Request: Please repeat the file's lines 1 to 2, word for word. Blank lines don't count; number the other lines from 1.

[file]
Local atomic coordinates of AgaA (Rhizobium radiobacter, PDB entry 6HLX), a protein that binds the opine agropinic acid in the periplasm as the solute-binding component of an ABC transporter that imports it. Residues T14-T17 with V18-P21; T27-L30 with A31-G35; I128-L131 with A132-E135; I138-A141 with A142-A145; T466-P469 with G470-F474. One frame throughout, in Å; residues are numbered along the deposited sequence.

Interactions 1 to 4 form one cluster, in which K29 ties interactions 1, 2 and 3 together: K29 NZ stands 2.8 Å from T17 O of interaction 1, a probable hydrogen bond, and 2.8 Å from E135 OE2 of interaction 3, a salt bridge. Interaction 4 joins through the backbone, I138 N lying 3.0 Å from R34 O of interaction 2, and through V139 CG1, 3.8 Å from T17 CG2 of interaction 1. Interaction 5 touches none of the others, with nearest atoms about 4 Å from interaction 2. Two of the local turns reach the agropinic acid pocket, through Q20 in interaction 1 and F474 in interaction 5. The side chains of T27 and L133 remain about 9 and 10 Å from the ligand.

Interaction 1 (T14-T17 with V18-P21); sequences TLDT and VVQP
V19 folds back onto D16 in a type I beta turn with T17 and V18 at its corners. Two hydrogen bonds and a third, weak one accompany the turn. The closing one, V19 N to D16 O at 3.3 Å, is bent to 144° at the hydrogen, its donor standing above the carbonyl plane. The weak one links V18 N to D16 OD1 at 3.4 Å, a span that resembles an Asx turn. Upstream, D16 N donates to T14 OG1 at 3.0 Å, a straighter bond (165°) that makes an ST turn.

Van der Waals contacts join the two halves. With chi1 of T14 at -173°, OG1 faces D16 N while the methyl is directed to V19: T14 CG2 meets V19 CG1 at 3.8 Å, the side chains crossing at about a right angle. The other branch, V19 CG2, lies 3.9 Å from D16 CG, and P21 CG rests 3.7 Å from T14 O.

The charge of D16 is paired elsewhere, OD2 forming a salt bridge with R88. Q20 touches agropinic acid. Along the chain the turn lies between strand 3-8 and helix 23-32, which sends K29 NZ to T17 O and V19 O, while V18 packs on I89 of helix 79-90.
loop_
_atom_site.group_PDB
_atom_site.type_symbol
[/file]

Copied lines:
Local atomic coordinates of AgaA (Rhizobium radiobacter, PDB entry 6HLX), a protein that binds the opine agropinic acid in the periplasm as the solute-binding component of an ABC transporter that imports it. Residues T14-T17 with V18-P21; T27-L30 with A31-G35; I128-L131 with A132-E135; I138-A141 with A142-A145; T466-P469 with G470-F474. One frame throughout, in Å; residues are numbered along the deposited sequence.

Interactions 1 to 4 form one cluster, in which K29 ties interactions 1, 2 and 3 together: K29 NZ stands 2.8 Å from T17 O of interaction 1, a probable hydrogen bond, and 2.8 Å from E135 OE2 of interaction 3, a salt bridge. Interaction 4 joins through the backbone, I138 N lying 3.0 Å from R34 O of interaction 2, and through V139 CG1, 3.8 Å from T17 CG2 of interaction 1. Interaction 5 touches none of the others, with nearest atoms about 4 Å from interaction 2. Two of the local turns reach the agropinic acid pocket, through Q20 in interaction 1 and F474 in interaction 5. The side chains of T27 and L133 remain about 9 and 10 Å from the ligand.